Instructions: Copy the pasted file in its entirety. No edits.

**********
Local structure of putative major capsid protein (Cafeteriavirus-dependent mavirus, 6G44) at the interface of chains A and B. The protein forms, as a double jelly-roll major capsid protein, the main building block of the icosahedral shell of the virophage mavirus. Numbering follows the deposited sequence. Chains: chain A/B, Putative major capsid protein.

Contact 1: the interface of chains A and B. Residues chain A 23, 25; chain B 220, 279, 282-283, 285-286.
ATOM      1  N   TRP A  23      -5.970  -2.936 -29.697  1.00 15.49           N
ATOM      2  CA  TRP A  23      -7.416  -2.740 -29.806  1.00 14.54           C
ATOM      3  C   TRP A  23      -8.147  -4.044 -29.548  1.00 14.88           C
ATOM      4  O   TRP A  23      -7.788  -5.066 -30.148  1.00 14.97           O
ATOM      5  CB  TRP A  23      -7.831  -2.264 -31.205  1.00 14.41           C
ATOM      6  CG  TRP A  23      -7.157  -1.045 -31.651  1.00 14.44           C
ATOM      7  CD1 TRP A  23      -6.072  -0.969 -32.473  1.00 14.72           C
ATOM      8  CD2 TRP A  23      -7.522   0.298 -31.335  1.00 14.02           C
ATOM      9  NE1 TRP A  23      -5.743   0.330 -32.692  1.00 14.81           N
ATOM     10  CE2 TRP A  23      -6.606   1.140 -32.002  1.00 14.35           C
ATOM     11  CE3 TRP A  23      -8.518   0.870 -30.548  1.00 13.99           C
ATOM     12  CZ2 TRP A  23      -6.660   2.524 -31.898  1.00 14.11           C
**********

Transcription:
Local structure of putative major capsid protein (Cafeteriavirus-dependent mavirus, 6G44) at the interface of chains A and B. The protein forms, as a double jelly-roll major capsid protein, the main building block of the icosahedral shell of the virophage mavirus. Numbering follows the deposited sequence. Chains: chain A/B, Putative major capsid protein.

Contact 1: the interface of chains A and B. Residues chain A 23, 25; chain B 220, 279, 282-283, 285-286.
ATOM      1  N   TRP A  23      -5.970  -2.936 -29.697  1.00 15.49           N
ATOM      2  CA  TRP A  23      -7.416  -2.740 -29.806  1.00 14.54           C
ATOM      3  C   TRP A  23      -8.147  -4.044 -29.548  1.00 14.88           C
ATOM      4  O   TRP A  23      -7.788  -5.066 -30.148  1.00 14.97           O
ATOM      5  CB  TRP A  23      -7.831  -2.264 -31.205  1.00 14.41           C
ATOM      6  CG  TRP A  23      -7.157  -1.045 -31.651  1.00 14.44           C
ATOM      7  CD1 TRP A  23      -6.072  -0.969 -32.473  1.00 14.72           C
ATOM      8  CD2 TRP A  23      -7.522   0.298 -31.335  1.00 14.02           C
ATOM      9  NE1 TRP A  23      -5.743   0.330 -32.692  1.00 14.81           N
ATOM     10  CE2 TRP A  23      -6.606   1.140 -32.002  1.00 14.35           C
ATOM     11  CE3 TRP A  23      -8.518   0.870 -30.548  1.00 13.99           C
ATOM     12  CZ2 TRP A  23      -6.660   2.524 -31.898  1.00 14.11           C